Clive Lloyd bats for women’s cricket

-says women’s cricket to get equal attention

By Iva Wharton

Women’s cricket in Guyana will receive equal attention as male cricket, according to newly- appointed advisor to the President on Sport and Chairman of the Interim Management Committee (IMC) for Cricket, Clive Lloyd.

Lloyd, also known as the `Super Cat’ made that disclosure in an exclusive interview with Stabroek Sport on Friday.
According to Lloyd, treating the sexes as equal in the sport was the way to go.

“You can’t just do anything haphazard, if you are giving money to men’s cricket then you must give to women’s cricket. It should not be a situation where they are not treated as equals.”

According to the IMC Chairman, consultations were conducted in the three counties – Berbice, Demerara and Essequibo.

“We recognized that women’s cricket was not being given the attention that it should, so, at this point, we are addressing it.”

He went on:”It was alleged that money was given to the Guyana Cricket Board for women’s cricket, but it is quite obvious for some reason nothing was done, so we will have to deal with that.”

He said that focus of the IMC is to get more women actively involved in the sport.

Clive Lloyd

“In the Essequibo area, the women are saying that they are being left behind, that they are being thrown off of grounds when they try to practice.”
Asked whether the situation is the same in Berbice and Demerara, Lloyd said that in Berbice the situation is different as they are better organized.
“I must say that they seemed to have things in hand.”

Lloyd said that given the work of the IMC he is hoping to have measures in place to work with the three counties to effectively develop women’s cricket.
He also said despite the lack of competition Guyana is represented by four women on the West Indies team.

“So it shows that we need to embrace it and get more women involved in a more concerted effort. “We, either, are going to have a section on the Guyana Cricket Board or someone representing women because that is important, because they are doing much better than the men.”

Asked whether executive members of the now disbanded GCB were not interested in the development of women’s cricket, Lloyd said he does not know if it is that they were not interested…“but when we took the tour women’s cricket was at the lower level and we need to improve that, we need to rectify it and hope to do so once we have the constitution and the Cricket Development Plan would be a part of it.”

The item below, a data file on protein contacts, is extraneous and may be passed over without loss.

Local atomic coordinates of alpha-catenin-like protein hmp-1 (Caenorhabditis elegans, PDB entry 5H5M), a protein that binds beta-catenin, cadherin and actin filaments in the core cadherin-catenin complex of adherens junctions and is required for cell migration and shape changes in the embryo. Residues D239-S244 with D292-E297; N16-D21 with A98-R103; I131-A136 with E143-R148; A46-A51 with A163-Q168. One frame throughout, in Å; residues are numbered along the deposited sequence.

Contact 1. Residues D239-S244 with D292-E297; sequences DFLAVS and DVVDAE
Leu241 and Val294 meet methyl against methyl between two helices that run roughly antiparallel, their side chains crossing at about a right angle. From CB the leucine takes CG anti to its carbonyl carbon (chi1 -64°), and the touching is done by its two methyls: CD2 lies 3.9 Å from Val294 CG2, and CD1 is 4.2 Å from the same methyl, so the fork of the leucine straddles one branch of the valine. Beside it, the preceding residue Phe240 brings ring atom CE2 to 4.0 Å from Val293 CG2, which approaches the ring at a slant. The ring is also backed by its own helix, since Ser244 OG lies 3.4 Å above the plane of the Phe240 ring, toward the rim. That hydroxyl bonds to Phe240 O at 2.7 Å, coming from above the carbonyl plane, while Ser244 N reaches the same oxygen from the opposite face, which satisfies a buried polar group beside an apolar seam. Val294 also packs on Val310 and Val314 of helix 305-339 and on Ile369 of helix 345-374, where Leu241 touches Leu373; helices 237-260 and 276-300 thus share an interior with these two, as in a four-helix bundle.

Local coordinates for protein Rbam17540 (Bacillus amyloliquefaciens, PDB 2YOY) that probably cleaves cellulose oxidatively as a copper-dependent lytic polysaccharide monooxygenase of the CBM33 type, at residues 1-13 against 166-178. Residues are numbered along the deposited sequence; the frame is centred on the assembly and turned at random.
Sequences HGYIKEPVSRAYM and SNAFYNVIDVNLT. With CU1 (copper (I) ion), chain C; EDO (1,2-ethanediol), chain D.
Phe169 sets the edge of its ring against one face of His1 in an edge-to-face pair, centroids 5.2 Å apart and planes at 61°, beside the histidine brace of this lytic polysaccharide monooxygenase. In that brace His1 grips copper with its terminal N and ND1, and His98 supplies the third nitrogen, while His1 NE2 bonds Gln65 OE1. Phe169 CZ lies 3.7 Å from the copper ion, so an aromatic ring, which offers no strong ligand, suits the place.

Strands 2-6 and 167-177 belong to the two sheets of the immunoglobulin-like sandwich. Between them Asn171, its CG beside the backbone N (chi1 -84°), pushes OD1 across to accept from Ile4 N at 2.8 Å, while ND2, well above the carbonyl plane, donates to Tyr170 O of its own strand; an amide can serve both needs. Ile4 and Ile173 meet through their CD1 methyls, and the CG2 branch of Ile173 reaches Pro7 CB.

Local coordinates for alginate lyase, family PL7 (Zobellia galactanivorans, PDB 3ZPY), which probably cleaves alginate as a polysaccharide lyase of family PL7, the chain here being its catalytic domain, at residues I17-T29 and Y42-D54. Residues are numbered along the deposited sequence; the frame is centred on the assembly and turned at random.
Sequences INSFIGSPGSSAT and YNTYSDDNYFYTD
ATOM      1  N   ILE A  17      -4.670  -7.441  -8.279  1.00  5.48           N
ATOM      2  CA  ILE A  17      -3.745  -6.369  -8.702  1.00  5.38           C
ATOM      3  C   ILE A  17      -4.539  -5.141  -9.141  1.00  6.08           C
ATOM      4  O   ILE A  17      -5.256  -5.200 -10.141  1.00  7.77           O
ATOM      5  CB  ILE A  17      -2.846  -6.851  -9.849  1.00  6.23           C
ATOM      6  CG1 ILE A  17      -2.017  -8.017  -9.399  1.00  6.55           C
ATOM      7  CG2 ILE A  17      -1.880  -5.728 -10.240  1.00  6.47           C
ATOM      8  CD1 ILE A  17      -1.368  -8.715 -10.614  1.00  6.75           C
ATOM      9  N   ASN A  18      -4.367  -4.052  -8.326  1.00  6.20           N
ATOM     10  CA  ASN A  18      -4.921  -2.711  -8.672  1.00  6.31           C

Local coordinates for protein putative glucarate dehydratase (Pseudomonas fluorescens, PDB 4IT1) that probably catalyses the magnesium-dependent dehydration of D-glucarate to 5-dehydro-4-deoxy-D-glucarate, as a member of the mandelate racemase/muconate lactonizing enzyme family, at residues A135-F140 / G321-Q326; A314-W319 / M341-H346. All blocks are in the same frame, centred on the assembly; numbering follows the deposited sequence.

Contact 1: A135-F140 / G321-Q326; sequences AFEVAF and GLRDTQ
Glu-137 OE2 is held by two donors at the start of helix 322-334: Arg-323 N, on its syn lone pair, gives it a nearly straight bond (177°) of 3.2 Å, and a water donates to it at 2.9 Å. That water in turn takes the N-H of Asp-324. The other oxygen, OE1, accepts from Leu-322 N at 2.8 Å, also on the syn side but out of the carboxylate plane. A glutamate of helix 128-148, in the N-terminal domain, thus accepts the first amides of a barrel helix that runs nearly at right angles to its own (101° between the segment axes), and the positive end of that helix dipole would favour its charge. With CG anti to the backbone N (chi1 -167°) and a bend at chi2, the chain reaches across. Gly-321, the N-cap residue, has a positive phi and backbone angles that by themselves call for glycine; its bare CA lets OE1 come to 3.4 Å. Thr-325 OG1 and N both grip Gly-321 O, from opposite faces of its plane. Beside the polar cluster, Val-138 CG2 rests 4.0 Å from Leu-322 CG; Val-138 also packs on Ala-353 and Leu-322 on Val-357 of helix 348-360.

The Cricket Development Plan, according to Lloyd, is completed but the IMC is yet to meet with the various cricket associations to get from them whether they have women teams, how many women teams are there to facilitate trials and competition that will see the best female players emerging.

A number of national female players had voiced their displeasure to this publication on the treatment meted out them. The women said that complaints to some officials fell on deaf ears.

The women not only spoke about the lack of competition and training, but also the fact that they were not equally or even closely remunerated by the GCB whether they competed nationally, regionally or internationally.

Female players received a stipend of US$100 for their participation in regional tournaments while their male counterparts received US$800.

According to them the US$100 was not set in stone and as such on occasions they received half the amount or they were not paid at all.

They were also placed in situations where they were forced to argue with GCB officials for water and meals when competing at the inter-county level.